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AB0628 Renal outcome in patients with lupus nephritis treated with intravenous cyclophosphamide without methylprednisolone pulses: A single center prospective observational study
  1. R. Fischer-Betz1,
  2. O. Sander1,
  3. G. Chehab1,
  4. S. Vordenbäumen1,
  5. J. Richter1,
  6. R. Brinks2,
  7. M. Schneider1
  1. 1Rheumatology, Heinrich-Heine-University
  2. 2Biometry and Epidemiology, German Diabetes Center, Duesseldorf, Germany


Background Nephritis is a serious manifestation of Systemic Lupus erythematosus (SLE), occurring in up to roughly half of patients. Intravenous cyclophosphamide (IVC) is widely used as an effective but also toxic regimen that enables a high rate of disease remission and preserves kidney function. Therapeutic strategies developed to reduce the toxicity of IVC have shown similar efficacy compared with the traditional NIH IVC regimen. All regimens include moderate to high oral or intravenous glucocorticoids. However, the optimal glucocorticoid dose needed for successful induction treatment in lupus nephritis has not been defined in randomized studies. Glucocorticoids themselves are known to be associated with severe side effects and attribute to about 25% of long-term damage in lupus patients.

Objectives We evaluated the efficacy of IVC without increased glucocorticoids in 40 patients with a first episode of lupus nephritis (duration <6 months).

Methods Forty Caucasian SLE patients with lupus nephritis [mean duration of nephritis 1.7 (1-6) months; WHO class III: n=17; class IV: n=19; class IV/V: n=2; no biopsy: n=2] received IVC (6 monthly pulses for induction, 6 quarterly pulses for remission maintenance). Prednisone was exclusively administered and dose-adjusted to control extra-renal manifestations. Response to treatment was defined as normalization of creatinine level, inactive urinary sediment, and proteinuria less than 0.2 g/day (complete response [CR]) or less than 0.5 g/day (partial response [PR]).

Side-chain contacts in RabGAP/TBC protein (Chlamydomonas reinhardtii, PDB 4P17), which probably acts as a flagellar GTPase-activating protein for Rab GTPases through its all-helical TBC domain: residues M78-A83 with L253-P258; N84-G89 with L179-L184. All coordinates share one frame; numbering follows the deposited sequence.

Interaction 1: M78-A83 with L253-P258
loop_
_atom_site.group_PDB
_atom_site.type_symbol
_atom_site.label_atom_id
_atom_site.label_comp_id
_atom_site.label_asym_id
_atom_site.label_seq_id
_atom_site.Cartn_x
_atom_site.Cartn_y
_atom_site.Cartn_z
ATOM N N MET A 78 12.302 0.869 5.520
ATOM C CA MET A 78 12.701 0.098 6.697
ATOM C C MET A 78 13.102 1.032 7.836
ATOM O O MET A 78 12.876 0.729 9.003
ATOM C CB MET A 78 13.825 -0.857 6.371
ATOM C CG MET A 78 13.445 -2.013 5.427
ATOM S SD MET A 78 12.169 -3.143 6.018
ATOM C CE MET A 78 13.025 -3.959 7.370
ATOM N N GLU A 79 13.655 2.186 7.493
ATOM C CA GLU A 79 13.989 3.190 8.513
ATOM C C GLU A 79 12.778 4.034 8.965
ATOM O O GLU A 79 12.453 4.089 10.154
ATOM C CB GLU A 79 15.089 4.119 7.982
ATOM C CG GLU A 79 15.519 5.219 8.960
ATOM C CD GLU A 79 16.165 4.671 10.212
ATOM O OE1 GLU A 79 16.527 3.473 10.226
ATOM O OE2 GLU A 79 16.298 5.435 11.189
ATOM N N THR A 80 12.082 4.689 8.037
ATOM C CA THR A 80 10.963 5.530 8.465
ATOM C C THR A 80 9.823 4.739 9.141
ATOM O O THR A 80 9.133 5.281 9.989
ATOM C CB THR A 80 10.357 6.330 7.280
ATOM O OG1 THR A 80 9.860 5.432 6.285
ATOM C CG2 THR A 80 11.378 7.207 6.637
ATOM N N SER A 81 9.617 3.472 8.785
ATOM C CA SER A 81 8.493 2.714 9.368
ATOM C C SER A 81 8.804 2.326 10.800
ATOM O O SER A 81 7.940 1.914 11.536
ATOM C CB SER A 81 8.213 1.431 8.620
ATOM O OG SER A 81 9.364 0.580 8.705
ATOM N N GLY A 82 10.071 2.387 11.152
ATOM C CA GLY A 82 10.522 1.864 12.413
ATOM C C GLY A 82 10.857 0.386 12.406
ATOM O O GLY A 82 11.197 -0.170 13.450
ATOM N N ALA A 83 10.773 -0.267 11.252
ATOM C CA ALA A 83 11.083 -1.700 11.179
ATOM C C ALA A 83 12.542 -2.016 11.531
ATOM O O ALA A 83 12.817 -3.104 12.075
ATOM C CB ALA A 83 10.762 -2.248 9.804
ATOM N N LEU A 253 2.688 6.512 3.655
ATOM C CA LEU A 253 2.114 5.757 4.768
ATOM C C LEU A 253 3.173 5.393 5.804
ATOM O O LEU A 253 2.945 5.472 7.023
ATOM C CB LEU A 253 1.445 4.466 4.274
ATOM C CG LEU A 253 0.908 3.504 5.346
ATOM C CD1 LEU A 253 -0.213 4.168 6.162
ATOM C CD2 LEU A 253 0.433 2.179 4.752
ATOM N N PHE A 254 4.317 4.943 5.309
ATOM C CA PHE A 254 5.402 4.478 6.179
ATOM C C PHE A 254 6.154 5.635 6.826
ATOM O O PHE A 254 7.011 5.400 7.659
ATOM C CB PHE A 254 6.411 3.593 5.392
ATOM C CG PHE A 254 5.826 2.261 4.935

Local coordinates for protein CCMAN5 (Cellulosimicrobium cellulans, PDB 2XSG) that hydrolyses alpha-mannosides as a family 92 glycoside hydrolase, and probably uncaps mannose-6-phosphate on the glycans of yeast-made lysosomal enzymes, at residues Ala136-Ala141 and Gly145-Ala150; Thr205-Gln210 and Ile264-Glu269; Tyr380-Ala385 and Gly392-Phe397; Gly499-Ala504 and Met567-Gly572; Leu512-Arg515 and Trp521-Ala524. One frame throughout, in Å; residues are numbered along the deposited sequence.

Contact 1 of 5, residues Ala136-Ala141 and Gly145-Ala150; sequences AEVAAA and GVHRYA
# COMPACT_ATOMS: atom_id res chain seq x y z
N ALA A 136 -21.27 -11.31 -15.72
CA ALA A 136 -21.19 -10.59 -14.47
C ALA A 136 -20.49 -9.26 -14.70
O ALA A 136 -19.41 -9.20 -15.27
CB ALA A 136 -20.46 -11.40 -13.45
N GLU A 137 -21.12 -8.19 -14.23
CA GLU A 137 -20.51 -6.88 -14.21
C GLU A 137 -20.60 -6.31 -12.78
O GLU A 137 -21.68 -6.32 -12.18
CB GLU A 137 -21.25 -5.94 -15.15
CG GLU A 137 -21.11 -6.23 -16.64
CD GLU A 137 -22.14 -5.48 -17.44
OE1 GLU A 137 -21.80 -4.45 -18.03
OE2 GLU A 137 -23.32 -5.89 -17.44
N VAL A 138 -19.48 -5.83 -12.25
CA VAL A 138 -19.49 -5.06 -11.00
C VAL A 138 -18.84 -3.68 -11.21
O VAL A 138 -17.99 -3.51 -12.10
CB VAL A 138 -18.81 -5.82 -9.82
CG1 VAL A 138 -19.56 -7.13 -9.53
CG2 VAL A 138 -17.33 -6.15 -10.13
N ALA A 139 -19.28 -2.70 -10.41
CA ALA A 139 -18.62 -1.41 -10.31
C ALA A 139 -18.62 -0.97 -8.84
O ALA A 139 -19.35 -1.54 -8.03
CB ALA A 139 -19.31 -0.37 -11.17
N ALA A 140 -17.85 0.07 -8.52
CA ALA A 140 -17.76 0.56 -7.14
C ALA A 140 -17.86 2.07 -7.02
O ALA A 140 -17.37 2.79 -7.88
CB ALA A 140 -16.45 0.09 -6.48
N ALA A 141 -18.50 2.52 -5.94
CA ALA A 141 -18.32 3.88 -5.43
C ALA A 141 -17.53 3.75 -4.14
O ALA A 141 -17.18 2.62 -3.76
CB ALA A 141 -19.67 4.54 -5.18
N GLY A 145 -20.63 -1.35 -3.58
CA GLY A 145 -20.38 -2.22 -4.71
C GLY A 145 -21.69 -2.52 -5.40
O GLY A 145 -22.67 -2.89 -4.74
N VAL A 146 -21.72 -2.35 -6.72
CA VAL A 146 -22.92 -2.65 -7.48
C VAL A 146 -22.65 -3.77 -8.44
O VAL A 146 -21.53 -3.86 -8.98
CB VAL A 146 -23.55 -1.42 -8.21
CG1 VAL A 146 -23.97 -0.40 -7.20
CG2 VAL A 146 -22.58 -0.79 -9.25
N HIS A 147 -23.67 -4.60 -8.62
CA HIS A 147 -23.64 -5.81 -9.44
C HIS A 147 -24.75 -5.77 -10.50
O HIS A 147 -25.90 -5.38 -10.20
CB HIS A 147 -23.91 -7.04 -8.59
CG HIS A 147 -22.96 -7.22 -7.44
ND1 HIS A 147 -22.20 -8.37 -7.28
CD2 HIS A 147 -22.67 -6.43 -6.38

Results All patients completed the entire course of therapy with statistically significant reductions in the baseline of SLAM scores, hemoglobin, proteinuria, complement and anti-DNA levels. After 24 months, 25 (62.5%) patients met the criteria for CR and 8 (20%) patients for PR. The mean daily starting dose of prednisone was 23.9±23.8 mg/day. To further explore any prednisone effect, we separately analysed patients initially treated with prednisone doses ≥20 mg/day (A, n=19) or <20 mg/day (B, n=21). CR was achieved in 10 patients in group A (52.6%) vs. 15 (71.4%) in group B (p 0.37), PR was achieved in 5 (26.3%) vs. 3 patients (14.3%) respectively (p 0.58). Renal outcome was irrespective of initial prednisone doses as determined by Pearson’s chi-squared-test of independence (p 0.46). Long-term follow up was available in 37 patients (8.53±2.97 years). Fourteen (37.8%) patients experienced a renal flare. Thirty (81%) patients had normal serum creatinine, 5 (13.5%) showed increased serum creatinine (>2 mg/dl) and 2 (5.4%) developed end-stage renal disease.

Conclusions The rates of CR, PR and also the long-term outcomes are comparable with most published rates after treatment with a combination of IVC and Methylprednisolone Pulses. The current data clearly warrant randomized controlled trials evaluating the impact of high-dose compared to low-dose glucocorticoids or individualized dosing in order to minimize side effects.

Disclosure of Interest None Declared

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